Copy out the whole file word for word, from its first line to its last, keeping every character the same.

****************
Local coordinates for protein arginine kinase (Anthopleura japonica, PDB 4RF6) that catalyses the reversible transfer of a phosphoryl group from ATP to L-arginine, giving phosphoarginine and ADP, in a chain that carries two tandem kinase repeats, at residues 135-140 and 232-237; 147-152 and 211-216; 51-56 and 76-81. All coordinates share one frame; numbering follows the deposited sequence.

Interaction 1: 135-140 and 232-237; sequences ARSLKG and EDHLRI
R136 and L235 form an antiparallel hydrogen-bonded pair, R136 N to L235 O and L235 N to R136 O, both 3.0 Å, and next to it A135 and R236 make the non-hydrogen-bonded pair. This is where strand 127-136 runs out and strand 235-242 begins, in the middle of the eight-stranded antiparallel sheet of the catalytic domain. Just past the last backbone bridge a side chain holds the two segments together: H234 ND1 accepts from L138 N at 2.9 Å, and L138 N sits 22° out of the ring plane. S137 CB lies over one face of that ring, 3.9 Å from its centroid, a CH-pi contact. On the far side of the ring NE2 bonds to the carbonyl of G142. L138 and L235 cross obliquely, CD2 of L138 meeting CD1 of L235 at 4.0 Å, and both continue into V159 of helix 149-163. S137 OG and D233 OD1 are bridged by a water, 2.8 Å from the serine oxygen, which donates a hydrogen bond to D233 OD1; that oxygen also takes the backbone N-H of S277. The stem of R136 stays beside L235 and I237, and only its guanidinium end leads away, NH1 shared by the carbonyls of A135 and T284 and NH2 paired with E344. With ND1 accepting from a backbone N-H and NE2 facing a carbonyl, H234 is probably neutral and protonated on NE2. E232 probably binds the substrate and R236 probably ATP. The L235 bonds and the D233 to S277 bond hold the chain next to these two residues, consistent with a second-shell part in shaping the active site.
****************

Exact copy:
Local coordinates for protein arginine kinase (Anthopleura japonica, PDB 4RF6) that catalyses the reversible transfer of a phosphoryl group from ATP to L-arginine, giving phosphoarginine and ADP, in a chain that carries two tandem kinase repeats, at residues 135-140 and 232-237; 147-152 and 211-216; 51-56 and 76-81. All coordinates share one frame; numbering follows the deposited sequence.

Interaction 1: 135-140 and 232-237; sequences ARSLKG and EDHLRI
R136 and L235 form an antiparallel hydrogen-bonded pair, R136 N to L235 O and L235 N to R136 O, both 3.0 Å, and next to it A135 and R236 make the non-hydrogen-bonded pair. This is where strand 127-136 runs out and strand 235-242 begins, in the middle of the eight-stranded antiparallel sheet of the catalytic domain. Just past the last backbone bridge a side chain holds the two segments together: H234 ND1 accepts from L138 N at 2.9 Å, and L138 N sits 22° out of the ring plane. S137 CB lies over one face of that ring, 3.9 Å from its centroid, a CH-pi contact. On the far side of the ring NE2 bonds to the carbonyl of G142. L138 and L235 cross obliquely, CD2 of L138 meeting CD1 of L235 at 4.0 Å, and both continue into V159 of helix 149-163. S137 OG and D233 OD1 are bridged by a water, 2.8 Å from the serine oxygen, which donates a hydrogen bond to D233 OD1; that oxygen also takes the backbone N-H of S277. The stem of R136 stays beside L235 and I237, and only its guanidinium end leads away, NH1 shared by the carbonyls of A135 and T284 and NH2 paired with E344. With ND1 accepting from a backbone N-H and NE2 facing a carbonyl, H234 is probably neutral and protonated on NE2. E232 probably binds the substrate and R236 probably ATP. The L235 bonds and the D233 to S277 bond hold the chain next to these two residues, consistent with a second-shell part in shaping the active site.